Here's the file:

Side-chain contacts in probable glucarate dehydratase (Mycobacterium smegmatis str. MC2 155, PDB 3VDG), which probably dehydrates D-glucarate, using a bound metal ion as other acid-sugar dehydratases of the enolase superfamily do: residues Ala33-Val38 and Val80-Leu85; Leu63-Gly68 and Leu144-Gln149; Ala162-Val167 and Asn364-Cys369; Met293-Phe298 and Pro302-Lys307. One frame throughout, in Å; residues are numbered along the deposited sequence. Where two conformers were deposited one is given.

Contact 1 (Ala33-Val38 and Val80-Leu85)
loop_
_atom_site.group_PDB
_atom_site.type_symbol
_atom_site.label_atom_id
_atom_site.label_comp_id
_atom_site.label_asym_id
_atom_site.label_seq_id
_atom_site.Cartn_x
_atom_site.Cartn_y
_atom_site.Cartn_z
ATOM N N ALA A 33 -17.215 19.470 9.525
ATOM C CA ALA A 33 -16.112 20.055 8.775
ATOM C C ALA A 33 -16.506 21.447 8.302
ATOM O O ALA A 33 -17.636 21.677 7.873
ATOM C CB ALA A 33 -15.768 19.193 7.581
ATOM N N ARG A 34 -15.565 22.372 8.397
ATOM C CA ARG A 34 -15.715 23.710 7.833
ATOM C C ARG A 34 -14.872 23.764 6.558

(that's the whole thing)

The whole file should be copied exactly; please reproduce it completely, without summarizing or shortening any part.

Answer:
Side-chain contacts in probable glucarate dehydratase (Mycobacterium smegmatis str. MC2 155, PDB 3VDG), which probably dehydrates D-glucarate, using a bound metal ion as other acid-sugar dehydratases of the enolase superfamily do: residues Ala33-Val38 and Val80-Leu85; Leu63-Gly68 and Leu144-Gln149; Ala162-Val167 and Asn364-Cys369; Met293-Phe298 and Pro302-Lys307. One frame throughout, in Å; residues are numbered along the deposited sequence. Where two conformers were deposited one is given.

Contact 1 (Ala33-Val38 and Val80-Leu85)
loop_
_atom_site.group_PDB
_atom_site.type_symbol
_atom_site.label_atom_id
_atom_site.label_comp_id
_atom_site.label_asym_id
_atom_site.label_seq_id
_atom_site.Cartn_x
_atom_site.Cartn_y
_atom_site.Cartn_z
ATOM N N ALA A 33 -17.215 19.470 9.525
ATOM C CA ALA A 33 -16.112 20.055 8.775
ATOM C C ALA A 33 -16.506 21.447 8.302
ATOM O O ALA A 33 -17.636 21.677 7.873
ATOM C CB ALA A 33 -15.768 19.193 7.581
ATOM N N ARG A 34 -15.565 22.372 8.397
ATOM C CA ARG A 34 -15.715 23.710 7.833
ATOM C C ARG A 34 -14.872 23.764 6.558